in the city of Richmond, in which he remained about a year.  He
was next placed under the care of Mr. Peter Tinsley, the Clerk of
the High Court of Chancery, in the city of Richmond, on the bench
of which then sat one of the most accomplished jurists and scholars
of America, the Venerable George Wythe, remarkable, as well for
the unspotted integrity of his character, as for his judicial and clas-
sical learning. In the friendship and daily conversation of Chancel-
lor Wythe, the youthful Clay found at once, no mean substitute for

 Tt has been recently stated, with some appearance of truth, that Mr. Clay was born
in 1775, instead of 1777, as believed by himself. The year of his birth is therefore
at present a matter of some uncertaiwty.


both father and instructor.  He was employed as the amanuensis
of the Chancellor, and thus became familiar not only with the
thoughts and opinions of his distinguished patron, but also with the
choice language with which he never failed to express them.
  "Leaving the office of Mr. Tinsley the latter part of 1796, he went
to reside with the late Robert Brooke, Esq., the Attorney-General,
formerly Governor of Virginia. His only regular study of the law
was during the year 1797, that he lived with Mr. iBrooke; but it
was impossible that he should not, in the daily scenes he witnessed,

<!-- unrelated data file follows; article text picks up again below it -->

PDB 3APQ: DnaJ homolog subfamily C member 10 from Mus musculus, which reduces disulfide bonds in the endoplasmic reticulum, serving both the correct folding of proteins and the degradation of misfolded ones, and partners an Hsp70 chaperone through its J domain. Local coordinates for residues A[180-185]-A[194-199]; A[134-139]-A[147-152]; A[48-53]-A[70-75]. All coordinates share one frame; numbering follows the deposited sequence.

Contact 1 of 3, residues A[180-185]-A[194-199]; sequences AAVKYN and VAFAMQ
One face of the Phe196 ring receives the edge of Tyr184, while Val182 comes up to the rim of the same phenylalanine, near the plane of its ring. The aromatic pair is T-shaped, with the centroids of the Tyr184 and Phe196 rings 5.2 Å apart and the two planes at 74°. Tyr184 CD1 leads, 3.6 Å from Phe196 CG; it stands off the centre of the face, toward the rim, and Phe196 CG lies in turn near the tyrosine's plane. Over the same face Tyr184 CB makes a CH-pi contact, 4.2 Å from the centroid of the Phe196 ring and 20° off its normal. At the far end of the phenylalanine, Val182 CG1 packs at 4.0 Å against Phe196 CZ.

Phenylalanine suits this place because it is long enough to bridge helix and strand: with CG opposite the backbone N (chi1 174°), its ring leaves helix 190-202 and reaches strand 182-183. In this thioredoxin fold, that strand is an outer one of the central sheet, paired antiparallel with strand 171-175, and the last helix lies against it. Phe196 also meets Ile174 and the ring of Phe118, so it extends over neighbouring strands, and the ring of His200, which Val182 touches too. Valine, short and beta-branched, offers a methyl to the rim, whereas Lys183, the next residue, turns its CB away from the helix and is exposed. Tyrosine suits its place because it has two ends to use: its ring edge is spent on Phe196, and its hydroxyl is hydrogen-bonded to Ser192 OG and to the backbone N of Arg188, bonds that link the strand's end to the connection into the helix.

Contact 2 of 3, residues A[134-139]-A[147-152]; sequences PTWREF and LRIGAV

and in the presence of the eminent men whom he so often heard
and saw, be in the way of gathering much valuable legal informa-
tion. During his residence of six or seven years in Richmond, he
became acquainted with. all or most of the eminent Virginians of
the period, who lived in that city, or were in the habit of resorting
to it-with Edmund Pendleton, Spencer Roane, Chief Justice Mar-
shall, Bushrod Washington, Wickham, Call, Copeland, c. On two
occasions he had the good fortune to hear Patrick Henry-once
before the Circuit Court of the United States for the Virginia Dis-
trict, on the question of the payment of the British debts; and
again before the House of Delegates of Virginia, on the claim of
the supernumerary officers in the service of the State during the
Revolutionary War. Mr. Clay remembered that remarkable man,
his appearance and his manner distinctly.  The impression of his
eloquent powers remaining on his mind, was that their charm con-
sisted mainly in one of the finest voices ever beard; in his graceful
gesticulation, and the variety and force of expression which he
exhibited in his face."
  In the month of November, 1797, having arrived at manhood, and